In 2013, the newly formed Duluth Area Horse Trail Alliance (DAHTA) applied for and won a Parks Fund Grant. This grant supported hiring of a trail designer to look at the feasibility of building a trail from the terminus of the Duluth Winnipeg Pacific (DWP) through the upper Mission Creek area to the equestrian trails in the adjacent Jay Cooke State Park. DAHTA has been in talks with both the state park and nearby Buffalo House to create additional destinations for equestrians.
In 2014, DAHTA worked to bring forth a resolution to City Council reopening the Amity Trail in eastern Duluth following culvert and ditch repairs to the old road. That trail reopened in 2015. In 2014, Duluth began its visioning for the use of the 1/2 and 1/2 tourism tax, which includes up to $250,000 for Equestrian Trails. In 2015, the City of Duluth commissioned a Magney Snively trail study to assess the potential for environmentally sustainable equestrian non winter season use of the main ski trail loop, the Ely Peak ski trail loop, and portions of the snowmobile trail in Magney Snively Natural Area.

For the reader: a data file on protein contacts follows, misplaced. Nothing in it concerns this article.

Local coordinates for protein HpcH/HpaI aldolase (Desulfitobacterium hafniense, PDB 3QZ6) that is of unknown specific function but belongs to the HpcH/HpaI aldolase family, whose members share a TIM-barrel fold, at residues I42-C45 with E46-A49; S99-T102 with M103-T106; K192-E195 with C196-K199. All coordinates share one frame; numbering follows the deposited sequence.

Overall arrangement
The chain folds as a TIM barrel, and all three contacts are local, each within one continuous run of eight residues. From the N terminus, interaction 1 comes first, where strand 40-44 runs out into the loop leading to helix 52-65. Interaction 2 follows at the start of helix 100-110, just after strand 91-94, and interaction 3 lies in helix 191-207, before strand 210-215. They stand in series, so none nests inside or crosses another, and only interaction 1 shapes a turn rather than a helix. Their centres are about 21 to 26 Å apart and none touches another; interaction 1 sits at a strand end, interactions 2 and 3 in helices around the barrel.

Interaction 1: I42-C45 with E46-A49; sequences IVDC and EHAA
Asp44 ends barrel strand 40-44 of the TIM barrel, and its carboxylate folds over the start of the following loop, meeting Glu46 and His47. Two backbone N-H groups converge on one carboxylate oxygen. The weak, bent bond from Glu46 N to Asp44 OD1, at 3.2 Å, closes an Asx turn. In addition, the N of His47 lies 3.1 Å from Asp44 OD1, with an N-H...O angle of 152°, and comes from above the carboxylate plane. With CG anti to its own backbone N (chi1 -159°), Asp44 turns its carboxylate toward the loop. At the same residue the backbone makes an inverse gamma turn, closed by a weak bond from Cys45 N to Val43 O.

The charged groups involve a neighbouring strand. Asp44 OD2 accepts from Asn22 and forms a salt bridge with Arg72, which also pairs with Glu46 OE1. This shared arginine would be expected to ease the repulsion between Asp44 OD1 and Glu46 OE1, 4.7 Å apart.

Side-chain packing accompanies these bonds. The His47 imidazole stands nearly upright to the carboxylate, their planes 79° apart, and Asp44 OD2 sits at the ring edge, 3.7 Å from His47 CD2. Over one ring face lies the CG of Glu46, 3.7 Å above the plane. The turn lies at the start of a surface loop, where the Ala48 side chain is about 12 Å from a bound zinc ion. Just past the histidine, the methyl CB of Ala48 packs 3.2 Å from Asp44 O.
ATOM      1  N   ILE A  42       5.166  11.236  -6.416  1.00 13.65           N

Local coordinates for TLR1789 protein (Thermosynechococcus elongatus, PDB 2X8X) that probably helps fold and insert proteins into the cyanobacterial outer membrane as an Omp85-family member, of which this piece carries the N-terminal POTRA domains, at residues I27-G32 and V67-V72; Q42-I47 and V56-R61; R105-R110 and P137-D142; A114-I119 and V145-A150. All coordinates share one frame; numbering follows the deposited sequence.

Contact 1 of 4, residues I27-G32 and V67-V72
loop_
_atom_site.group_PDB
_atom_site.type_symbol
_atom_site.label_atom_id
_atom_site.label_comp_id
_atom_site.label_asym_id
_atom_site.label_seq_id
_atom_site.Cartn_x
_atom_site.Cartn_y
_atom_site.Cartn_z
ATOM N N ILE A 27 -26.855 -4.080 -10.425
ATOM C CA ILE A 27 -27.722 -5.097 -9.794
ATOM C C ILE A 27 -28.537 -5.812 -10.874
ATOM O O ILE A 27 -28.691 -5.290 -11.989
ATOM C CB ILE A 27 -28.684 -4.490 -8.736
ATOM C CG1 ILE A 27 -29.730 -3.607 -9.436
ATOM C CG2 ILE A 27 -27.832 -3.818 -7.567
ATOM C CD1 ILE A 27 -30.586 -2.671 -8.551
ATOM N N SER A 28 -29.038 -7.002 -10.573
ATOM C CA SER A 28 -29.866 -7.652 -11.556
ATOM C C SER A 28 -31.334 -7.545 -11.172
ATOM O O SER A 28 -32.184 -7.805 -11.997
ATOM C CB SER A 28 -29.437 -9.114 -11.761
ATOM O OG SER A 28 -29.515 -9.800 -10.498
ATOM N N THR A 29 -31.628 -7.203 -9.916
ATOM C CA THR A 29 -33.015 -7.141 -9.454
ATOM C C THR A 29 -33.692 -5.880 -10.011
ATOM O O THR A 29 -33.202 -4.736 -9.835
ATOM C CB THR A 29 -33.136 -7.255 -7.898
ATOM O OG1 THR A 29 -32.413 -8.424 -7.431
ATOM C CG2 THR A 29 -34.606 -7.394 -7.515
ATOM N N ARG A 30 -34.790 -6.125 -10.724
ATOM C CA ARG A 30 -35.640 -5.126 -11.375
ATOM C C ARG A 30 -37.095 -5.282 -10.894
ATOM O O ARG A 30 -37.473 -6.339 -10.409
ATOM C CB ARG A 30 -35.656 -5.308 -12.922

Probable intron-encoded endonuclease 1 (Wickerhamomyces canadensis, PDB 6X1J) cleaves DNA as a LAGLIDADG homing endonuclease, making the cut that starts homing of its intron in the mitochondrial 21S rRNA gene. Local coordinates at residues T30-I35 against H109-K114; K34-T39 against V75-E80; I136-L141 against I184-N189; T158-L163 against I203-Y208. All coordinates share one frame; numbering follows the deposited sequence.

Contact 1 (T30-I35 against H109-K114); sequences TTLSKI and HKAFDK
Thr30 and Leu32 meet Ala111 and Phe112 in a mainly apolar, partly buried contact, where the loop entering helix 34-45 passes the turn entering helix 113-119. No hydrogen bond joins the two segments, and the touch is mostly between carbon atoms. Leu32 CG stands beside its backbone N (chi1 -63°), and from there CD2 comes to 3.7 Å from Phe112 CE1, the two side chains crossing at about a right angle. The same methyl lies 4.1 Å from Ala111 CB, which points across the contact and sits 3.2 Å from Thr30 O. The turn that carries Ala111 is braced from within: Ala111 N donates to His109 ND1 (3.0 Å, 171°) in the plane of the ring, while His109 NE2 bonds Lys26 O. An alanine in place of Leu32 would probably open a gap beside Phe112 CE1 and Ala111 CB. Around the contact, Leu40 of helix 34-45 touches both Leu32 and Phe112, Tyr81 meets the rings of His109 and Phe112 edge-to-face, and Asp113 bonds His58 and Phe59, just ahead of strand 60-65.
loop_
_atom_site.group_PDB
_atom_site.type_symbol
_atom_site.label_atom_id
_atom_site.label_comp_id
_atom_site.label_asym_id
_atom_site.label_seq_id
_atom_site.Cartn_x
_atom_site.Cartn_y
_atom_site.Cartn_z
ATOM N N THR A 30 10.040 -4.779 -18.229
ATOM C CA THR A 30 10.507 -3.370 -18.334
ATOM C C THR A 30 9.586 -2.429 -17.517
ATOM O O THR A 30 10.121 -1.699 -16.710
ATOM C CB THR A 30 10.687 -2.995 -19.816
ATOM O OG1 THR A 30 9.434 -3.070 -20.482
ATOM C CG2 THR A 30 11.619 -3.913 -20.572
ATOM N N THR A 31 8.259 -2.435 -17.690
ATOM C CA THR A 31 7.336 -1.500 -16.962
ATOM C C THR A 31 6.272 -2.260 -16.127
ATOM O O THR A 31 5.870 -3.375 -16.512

The result concluded that any non-winter use of those trails would require significant hardening of the trail. Hardening the trail also benefits skiers when conducting off-season maintenance such as trail brushing.